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graphy, TO STREW is in reality the best, because it is the nearest to the Saxon. We have seen above, that to STREW is in Saxon releapian. In the orthography of the saine language, the substantive STRAW is streon. In the Dutch, STRAW is written stroo. It is hence evident, that we might with as full as much propriety write the substantive STR A w in the form of STREW, as the verb TO STREW M form of STRAW or STROW. There is indeed an anomaly in the orthographies STRAW (the substantive) and to STREW (the Ferb ;) but there is no good reason why the orthography TO STREW wald be disturbed. STROW seems to be direct from the Danish S7BOE.

This softer sound is even recommended by the orthography and sounds of other words, derived from the same source with STRAW. The primitive word, whatever it may be, appears to imply lineality, of the propensity of acting or being in a line, or in length, or in at form which stands opposed to the being spread or expanded. Dette STRATUM, STRAIT, STREAK, STRIPE, &c. &c. &c. Hence,

, STREAM. Stream,' says Johnson,' any thing issuing from & head, and moving forward with continuity of parts:' it is obvious that this definition applies equally to a river proceeding from its Siurce, and to a straw or culm proceeding from its root. Now, stream (so written in the Saxon,) is STRAUM in the Islandic, and stroom in the Dutch.

But the word straw, then, implies a thing which has length rather than width, and which is projected or protracted, but not pread. To strew, neverthelesss, signifies to spread : « To spread,'

3 Johnson, by being scattered; to spread by scattering. This * explained by considering, that the verb refers to the action emposed upon the substance, not to the substance upon which the schon is employed. To strew is to spread or scatter, as straw is pread or scattered. The ideas of spreading and scattering have withing in common with the figure of stravi, but represent the letion of which straw is the subject. This being so, is it improble that the verb TO STRAY, any more than that of TO STRAGSLL, are derived from STRAW, (STRỘER, Danish, to spread or scat

but may more plausibly be derived froni STRAVVIARE, Italian, on EXTRA VIAM, Latin, 'out of the way or road. See JOENSON's DictioNARY, TO STRAGGLE, and To STRAY.

The English word Squad is from the French one, Escouade.

A survey, valuation, and registration, of the lands in France aking place, with a view to a new mode of collecting the d tax. A survey of this nature is called in French a CaGEN.CHRON. VOL. III. NO. XI.

dastre,

OMNIANA.—No. V. DR. Johnson is in doubt, as to the orthography of the verb 'To

STREw, hesitating between Strew and STROW: 'Skinner,' says he, ‘proposes strew, and Junius writes STRAW. Their reasons,' he adus, ' will appear in the word from which it may be derived: STRAWAN, Gothic; STROYEN, Dutch; streapan, Saxon; STRAWEN, German ; strôER, Danish. Perhaps,' he concludes, 'Strow is best, being that which reconciles etymology with pronunciation.'- In the whole of these remarks, he omits to take notice, that the verb is formed of the substantive straw; as, of saw, we form TO SAW. To straw, is, first, to lay, spread, or scatter straw; and, secondly, to lay, spread, or scatter any thing else. The French verb, which ariswers to our verb TO STREW, is formed in a similar manner, though with some difference as to the material. From JONC, 'a rush,' there is in that language the u verb JONCHER, 'to strew'or straw,' but literally to rush. It will follow, that in strictness, the orthography of the verb TO, strew ought to depend upon that of the substantive STRAW. ( But is the usual orthography of the word STRAW correct ? Does it agree with its etymology? The truth is, that under some aspects, i the attempt to fix an orthography agreeing with etymology is idle. The languages of Europe are spoken in an infinity of Jialects ; it is not a very great length of time since those who spoke the words were wholly unable to write them ; words, while unwritten, are mere sounds; the sounds vary with the dialect; and the orthography then only agrees with the etymology, when it is derived from the form in which the word was first written in the particular dialect under consideration. Now, the various words exhibited above as etymons of the verb To Strew, are only the same word differently pronounced, according to different European dialects, and differently spelt according to its sound in each of those dialects, and according to the value of the letters of the alphabet, as given to them by the several nations. Both straw and strew are orthographies which agree with the etymology of the word. If it be asked, why we write the substantive STRAW, and the verb to STREw, the probable answer is, that we have followed the pronunciation of one dialect for the one, and of another for the other. The mixture of dialects, in the composition of modern English, is such, that examples may be produced, in which we have two or more words having a common etymon or original signification, but which, with us, have not only different sounds, but different meanings.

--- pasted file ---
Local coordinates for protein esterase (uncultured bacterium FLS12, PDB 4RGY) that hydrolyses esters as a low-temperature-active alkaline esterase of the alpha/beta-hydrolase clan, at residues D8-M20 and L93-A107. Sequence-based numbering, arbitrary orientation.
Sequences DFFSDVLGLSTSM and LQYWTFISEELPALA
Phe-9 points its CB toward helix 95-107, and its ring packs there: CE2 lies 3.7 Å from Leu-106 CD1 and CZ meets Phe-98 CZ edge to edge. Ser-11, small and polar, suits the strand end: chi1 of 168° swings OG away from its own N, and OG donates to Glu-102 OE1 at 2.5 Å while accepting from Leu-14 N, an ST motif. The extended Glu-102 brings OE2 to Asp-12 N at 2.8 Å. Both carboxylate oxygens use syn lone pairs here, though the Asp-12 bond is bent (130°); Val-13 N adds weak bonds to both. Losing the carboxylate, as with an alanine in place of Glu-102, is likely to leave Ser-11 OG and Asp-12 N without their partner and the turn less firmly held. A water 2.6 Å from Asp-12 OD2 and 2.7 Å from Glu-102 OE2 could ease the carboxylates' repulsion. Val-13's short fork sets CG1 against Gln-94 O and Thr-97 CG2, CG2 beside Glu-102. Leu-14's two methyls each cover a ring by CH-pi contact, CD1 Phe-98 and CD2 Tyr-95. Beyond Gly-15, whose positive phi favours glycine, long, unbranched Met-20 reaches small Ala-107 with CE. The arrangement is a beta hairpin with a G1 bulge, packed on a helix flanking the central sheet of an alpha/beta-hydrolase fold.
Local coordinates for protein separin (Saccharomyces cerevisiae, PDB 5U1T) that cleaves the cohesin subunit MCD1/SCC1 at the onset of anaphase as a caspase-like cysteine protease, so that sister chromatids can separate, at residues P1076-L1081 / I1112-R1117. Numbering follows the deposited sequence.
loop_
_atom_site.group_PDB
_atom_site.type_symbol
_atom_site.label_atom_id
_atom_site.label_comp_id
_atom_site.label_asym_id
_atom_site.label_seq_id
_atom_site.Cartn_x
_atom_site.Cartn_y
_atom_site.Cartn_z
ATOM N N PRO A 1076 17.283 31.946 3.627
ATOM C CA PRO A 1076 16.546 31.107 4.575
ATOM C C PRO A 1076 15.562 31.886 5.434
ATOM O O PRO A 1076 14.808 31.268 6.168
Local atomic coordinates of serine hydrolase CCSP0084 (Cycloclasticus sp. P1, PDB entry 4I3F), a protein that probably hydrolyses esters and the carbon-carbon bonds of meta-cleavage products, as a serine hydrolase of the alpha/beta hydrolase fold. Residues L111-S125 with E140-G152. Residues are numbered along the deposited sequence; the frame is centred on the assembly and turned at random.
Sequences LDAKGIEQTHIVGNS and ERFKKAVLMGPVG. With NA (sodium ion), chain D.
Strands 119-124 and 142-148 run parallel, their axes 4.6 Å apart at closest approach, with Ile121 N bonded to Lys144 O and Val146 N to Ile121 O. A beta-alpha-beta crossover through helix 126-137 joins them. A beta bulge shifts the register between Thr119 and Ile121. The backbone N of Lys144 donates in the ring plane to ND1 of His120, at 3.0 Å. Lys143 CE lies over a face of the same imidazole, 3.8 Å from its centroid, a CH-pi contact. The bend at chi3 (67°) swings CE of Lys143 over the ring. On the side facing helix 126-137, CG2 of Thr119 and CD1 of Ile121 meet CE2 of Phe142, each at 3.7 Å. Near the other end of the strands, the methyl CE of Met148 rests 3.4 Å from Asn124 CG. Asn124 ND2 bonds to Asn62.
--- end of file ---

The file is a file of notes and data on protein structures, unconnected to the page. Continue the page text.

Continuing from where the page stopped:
Johnson is inclined to the orthography TO STROW; but further observation would perhaps have satisfied him, that our usual ortho

graphy

graphy, TO STREW is in reality the best, because it is the nearest to the Saxon. We have seen above, that to STREW is in Saxon ryeapian. In the orthography of the same language, the substantute STRAW is rareon. In the Dutch, STRAW is written STROO. It is bence evident, that we might with as full as much propriety Write the substantive straw in the form of strew, as the verb to STREW m form of straw or strow. There is indeed an anomaly o the orthographies straw (the substantive) and to STREW (the terb;) but there is no good reason why the orthography TO STREW should be disturbed. Strow seems to be direct from the Danish STRO E,

This softer sound is even recommended by the orthography and sounds of other words, derived from the same source with STRAW. The primitive word, whatever it may be, appears to imply lineality, of the propensity of acting or being in a line, or in length, or in Datform which stands opposed to the being spread or expanded. BEZ STRATUM, STRAIT, STREAK, STRIPE, &c. &c. &c. Hence, 288, STREAM. Stream,' says Johnson,' any thing issuing from a bead, and moving forward with continuity of parts:' it is obvious that this definition applies equally to a river proceeding from its Qurce, aud to a straw or culm proceeding from its root. Now, stram (so written in the Saxon,) is STRAUM in the Islandic, and stroom in the Dutch.